8. Passing almost without notice earlier this month, the public release of The Civil Rights Record of the George W Bush Administration - the official staff report prepared by the US Civil Rights Commission - whose submission is required by federal law, was blocked by the Republican commissioners. None the less, it was posted on the commission's website: "This report finds that President Bush has neither exhibited leadership on pressing civil rights issues, nor taken actions that matched his words." Bush has held the Civil Rights Commission in contempt since its June 2001 report on Election Prac
  9. 'Bring them on!" President Bush challenged the early Iraqi insurgency in July of last year. Since then, 812 American soldiers have been killed and 6,290 wounded, according to the Pentagon. Almost every day, in campaign speeches, Bush speaks with bravado about how he is "winning" in Iraq. "Our strategy is succeeding," he boasted to the National Guard convention on Tuesday. But, according to the US military's leading strategists and prominent retired generals, Bush's war is already lost. Retired general William Odom, former head of the National Security Agency, told me: "Bush hasn't found the
  10. John Kerry's political education is far deeper than that of senators who have merely legislated. He has journeyed to the heart of darkness many times and emerged to tell the tale. It was not simply that Kerry's commander in Vietnam was the model of the blood-thirsty bombastic colonel in Apocalypse Now. Kerry's combat experience didn't end in the Mekong, but moved into the dangerous realm of high politics. From his first appearance on the public stage, giving voice as a decorated officer to the anti-war disillusionment of Vietnam veterans, when Richard Nixon and his dirty-tricks crew targeted h
  11. By virtue of a deal struck before the committee investigated, the belligerent Republican majority got timorous Democrats to separate the inquiry into halves, leaving the question of the Bush administration's culpability for a second report, almost certainly to be filed after the election, if at all. This unholy arrangement enabled the report to put the burden of blame on the CIA. For months, Bush and his national security team escalated its rhetoric about Iraqi weapons of mass destruction. But there was no national intelligence estimate (NIE) until demands by Democratic senators on the intelli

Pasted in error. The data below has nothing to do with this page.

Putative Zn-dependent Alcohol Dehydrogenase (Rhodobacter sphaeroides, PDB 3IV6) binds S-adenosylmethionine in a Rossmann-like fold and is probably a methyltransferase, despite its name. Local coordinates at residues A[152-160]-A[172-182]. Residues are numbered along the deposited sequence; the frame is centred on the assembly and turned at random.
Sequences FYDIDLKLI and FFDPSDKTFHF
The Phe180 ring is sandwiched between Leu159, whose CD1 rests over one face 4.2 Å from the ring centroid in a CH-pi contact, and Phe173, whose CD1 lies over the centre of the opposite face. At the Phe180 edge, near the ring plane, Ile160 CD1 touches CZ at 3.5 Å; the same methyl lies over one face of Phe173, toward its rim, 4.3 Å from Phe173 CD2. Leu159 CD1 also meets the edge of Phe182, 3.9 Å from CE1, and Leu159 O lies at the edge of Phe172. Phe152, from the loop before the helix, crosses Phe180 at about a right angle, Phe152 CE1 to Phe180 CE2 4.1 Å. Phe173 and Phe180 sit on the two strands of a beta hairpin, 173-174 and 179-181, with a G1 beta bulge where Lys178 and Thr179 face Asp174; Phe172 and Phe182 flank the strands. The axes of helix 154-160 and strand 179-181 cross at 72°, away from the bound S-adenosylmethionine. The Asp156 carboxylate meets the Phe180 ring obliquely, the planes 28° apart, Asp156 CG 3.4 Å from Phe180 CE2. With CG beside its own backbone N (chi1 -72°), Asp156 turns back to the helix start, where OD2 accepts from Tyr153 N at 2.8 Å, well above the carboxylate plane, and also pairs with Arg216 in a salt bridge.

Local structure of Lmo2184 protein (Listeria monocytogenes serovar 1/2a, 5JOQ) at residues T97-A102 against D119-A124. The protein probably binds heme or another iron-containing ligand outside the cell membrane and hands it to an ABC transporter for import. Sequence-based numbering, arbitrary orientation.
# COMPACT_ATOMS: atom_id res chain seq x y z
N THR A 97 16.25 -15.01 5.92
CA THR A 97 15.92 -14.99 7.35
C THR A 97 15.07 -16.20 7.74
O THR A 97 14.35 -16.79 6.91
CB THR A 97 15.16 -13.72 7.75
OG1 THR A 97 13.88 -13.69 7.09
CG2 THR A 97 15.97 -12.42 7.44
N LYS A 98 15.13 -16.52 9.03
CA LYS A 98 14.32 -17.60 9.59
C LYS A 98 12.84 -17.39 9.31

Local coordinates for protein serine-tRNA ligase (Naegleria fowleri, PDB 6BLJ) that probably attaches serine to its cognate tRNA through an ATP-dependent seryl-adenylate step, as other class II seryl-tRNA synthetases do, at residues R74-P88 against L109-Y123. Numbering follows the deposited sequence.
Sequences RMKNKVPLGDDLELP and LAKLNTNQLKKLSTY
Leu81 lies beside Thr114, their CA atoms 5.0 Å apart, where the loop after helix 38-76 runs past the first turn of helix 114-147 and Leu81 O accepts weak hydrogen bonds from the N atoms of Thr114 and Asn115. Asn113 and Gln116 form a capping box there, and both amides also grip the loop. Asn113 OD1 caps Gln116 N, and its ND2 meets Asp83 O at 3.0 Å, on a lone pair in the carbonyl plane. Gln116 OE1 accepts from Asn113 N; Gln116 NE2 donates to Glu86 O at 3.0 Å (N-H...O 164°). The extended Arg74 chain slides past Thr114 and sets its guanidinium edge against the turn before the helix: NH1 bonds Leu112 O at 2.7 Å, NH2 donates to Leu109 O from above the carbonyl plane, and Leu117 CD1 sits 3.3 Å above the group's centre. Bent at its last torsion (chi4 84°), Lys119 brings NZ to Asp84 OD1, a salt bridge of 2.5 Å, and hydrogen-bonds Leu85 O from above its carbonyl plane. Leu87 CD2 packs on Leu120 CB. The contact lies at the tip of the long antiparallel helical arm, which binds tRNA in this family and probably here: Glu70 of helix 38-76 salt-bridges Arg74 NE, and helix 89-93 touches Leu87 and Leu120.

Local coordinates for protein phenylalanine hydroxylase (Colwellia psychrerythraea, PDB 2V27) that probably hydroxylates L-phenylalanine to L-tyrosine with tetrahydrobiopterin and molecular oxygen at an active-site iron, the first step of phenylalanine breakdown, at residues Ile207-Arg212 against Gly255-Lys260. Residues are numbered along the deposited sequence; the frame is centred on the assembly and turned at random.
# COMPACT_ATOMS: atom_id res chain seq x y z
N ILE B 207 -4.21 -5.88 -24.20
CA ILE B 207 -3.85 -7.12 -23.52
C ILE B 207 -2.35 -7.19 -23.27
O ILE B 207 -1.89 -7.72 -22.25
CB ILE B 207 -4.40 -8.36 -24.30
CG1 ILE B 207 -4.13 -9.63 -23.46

12. Edwards might well have been the Democratic standard-bearer if John Kerry hadn't early locked in the most seasoned operatives in the Iowa caucuses; as it was Edwards finished second. The Democrats decided to avoid characteristic factional warfare and to support the figure they believed could win. It was no judgment against Edwards, whose campaign was indefatigable, appealing in small towns and rural areas that had fallen off the map for Democrats. At the big Democratic dinner in March, where Bill Clinton and Jimmy Carter anointed Kerry, Edwards raced to center stage to lift his arms alongside
  13. At the Pentagon, on June 10, while business in Washington had officially halted as the body of Ronald Reagan lay in state, defence secretary Donald Rumsfeld convened an emergency meeting on the Abu Ghraib scandal, according to a reliable source privy to its proceedings. Rumsfeld began the extraordinary session by saying that certain documents needed to "get out" that would show that there was no policy approving of torture and that what had happened in Iraq and Afghanistan was aberrant. The Senate armed services committee had been conducting hearings whose corrosive impact needed to be count
  14. At the Reykjavik summit in October 1986, Reagan had agreed to eliminate all nuclear weapons (to the consternation of his advisers) until Gorbachev insisted that testing for the Star Wars missile defence shield be suspended. Two of Reagan's utopian dreams collided. But after the exposure of the Iran-contra scandal, Gorbachev dropped the objection to Star Wars. Instead, he crafted a practical arms reduction agreement, the intermediate nuclear forces treaty. And, despite opposition from conservatives, Reagan seized upon it. With script in hand, Reagan was Reagan again. In September 1987, he add
  15. Ronald Reagan's presidency collapsed at the precise moment on November 25 1986 when he appeared without notice in the White House briefing room, introduced his attorney general, Edwin Meese, and instantly departed from the stage. Meese announced that funds raised by members of the national security council and others by selling arms to Iran had been used to aid the Nicaraguan contras. Anti-terrorism laws and congressional resolutions had been wilfully violated. Eventually 11 people were convicted of felonies. In less than a week, Reagan's approval rating plunged from 67% to 46%, the greatest a